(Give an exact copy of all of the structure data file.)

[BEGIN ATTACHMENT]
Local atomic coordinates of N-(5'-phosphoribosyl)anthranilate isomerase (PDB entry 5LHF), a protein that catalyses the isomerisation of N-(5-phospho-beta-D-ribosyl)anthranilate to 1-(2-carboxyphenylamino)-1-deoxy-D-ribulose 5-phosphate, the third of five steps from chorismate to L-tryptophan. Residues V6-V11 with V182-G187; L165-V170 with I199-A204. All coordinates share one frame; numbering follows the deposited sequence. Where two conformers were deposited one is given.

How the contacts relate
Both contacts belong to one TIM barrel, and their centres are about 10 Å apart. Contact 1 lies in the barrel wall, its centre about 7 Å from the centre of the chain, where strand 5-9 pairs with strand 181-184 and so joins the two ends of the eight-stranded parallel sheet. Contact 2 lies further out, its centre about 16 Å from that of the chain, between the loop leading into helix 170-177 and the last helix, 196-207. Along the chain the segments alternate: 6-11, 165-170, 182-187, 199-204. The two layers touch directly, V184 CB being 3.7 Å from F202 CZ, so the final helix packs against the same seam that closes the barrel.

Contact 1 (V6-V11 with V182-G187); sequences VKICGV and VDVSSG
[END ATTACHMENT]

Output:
Local atomic coordinates of N-(5'-phosphoribosyl)anthranilate isomerase (PDB entry 5LHF), a protein that catalyses the isomerisation of N-(5-phospho-beta-D-ribosyl)anthranilate to 1-(2-carboxyphenylamino)-1-deoxy-D-ribulose 5-phosphate, the third of five steps from chorismate to L-tryptophan. Residues V6-V11 with V182-G187; L165-V170 with I199-A204. All coordinates share one frame; numbering follows the deposited sequence. Where two conformers were deposited one is given.

How the contacts relate
Both contacts belong to one TIM barrel, and their centres are about 10 Å apart. Contact 1 lies in the barrel wall, its centre about 7 Å from the centre of the chain, where strand 5-9 pairs with strand 181-184 and so joins the two ends of the eight-stranded parallel sheet. Contact 2 lies further out, its centre about 16 Å from that of the chain, between the loop leading into helix 170-177 and the last helix, 196-207. Along the chain the segments alternate: 6-11, 165-170, 182-187, 199-204. The two layers touch directly, V184 CB being 3.7 Å from F202 CZ, so the final helix packs against the same seam that closes the barrel.

Contact 1 (V6-V11 with V182-G187); sequences VKICGV and VDVSSG